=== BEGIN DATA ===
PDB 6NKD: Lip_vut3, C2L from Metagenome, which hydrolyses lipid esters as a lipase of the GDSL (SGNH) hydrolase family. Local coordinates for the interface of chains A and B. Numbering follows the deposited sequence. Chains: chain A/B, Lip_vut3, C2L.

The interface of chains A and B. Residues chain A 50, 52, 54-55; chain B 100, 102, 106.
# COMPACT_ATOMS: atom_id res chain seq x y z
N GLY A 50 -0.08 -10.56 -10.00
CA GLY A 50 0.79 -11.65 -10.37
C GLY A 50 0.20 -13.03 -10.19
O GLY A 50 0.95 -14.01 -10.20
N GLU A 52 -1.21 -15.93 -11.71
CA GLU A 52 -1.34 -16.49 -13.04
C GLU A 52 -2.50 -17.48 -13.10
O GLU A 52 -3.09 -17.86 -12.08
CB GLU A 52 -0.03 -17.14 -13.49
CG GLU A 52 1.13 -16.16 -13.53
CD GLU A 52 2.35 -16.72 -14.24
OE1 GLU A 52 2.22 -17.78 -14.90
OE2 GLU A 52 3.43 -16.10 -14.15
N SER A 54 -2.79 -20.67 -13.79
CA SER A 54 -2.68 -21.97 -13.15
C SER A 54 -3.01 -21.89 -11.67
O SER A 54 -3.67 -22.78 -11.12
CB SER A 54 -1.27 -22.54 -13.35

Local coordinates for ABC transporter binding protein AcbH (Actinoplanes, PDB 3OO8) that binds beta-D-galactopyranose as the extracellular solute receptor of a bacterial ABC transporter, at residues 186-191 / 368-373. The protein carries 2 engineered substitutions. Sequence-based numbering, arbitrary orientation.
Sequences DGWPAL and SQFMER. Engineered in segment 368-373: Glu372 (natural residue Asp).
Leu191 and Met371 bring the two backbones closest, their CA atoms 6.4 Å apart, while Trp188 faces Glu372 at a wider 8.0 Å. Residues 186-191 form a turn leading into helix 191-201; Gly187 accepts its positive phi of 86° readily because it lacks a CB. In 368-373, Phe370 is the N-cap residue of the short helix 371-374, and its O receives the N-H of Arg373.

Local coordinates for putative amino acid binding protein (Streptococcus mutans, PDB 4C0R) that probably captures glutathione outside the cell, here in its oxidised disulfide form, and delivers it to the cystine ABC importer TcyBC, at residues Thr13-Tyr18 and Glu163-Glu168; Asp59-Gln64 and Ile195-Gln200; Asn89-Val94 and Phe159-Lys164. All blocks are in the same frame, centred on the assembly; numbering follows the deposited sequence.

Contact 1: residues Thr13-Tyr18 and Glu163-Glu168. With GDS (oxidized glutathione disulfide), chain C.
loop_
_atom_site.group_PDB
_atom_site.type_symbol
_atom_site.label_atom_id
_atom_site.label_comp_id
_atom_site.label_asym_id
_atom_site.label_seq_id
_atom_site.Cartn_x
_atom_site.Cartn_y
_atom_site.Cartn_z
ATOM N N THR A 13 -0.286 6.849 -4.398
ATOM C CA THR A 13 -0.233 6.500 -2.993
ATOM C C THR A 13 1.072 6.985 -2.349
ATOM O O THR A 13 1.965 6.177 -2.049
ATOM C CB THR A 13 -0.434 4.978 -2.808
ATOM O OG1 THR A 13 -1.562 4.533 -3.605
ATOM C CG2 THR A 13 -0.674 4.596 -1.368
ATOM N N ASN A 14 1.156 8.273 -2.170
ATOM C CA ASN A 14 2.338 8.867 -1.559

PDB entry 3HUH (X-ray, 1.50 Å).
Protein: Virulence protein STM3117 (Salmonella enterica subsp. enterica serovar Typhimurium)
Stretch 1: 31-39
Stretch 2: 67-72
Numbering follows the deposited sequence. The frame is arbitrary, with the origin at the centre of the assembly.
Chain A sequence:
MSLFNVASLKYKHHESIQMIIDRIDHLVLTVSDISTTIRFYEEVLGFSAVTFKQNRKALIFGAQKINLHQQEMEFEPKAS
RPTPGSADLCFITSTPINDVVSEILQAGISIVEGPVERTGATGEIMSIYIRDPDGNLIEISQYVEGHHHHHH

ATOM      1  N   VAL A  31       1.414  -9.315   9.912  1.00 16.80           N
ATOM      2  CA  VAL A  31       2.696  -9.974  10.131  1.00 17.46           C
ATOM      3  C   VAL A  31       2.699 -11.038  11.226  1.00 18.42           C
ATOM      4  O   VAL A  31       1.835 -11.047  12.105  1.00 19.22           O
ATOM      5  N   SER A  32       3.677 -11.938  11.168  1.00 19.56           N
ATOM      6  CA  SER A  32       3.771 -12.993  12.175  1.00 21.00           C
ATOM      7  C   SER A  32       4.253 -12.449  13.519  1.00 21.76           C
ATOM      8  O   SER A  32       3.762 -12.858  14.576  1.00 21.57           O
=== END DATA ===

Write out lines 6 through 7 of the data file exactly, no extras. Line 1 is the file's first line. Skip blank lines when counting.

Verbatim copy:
C GLY A 50 0.20 -13.03 -10.19
O GLY A 50 0.95 -14.01 -10.20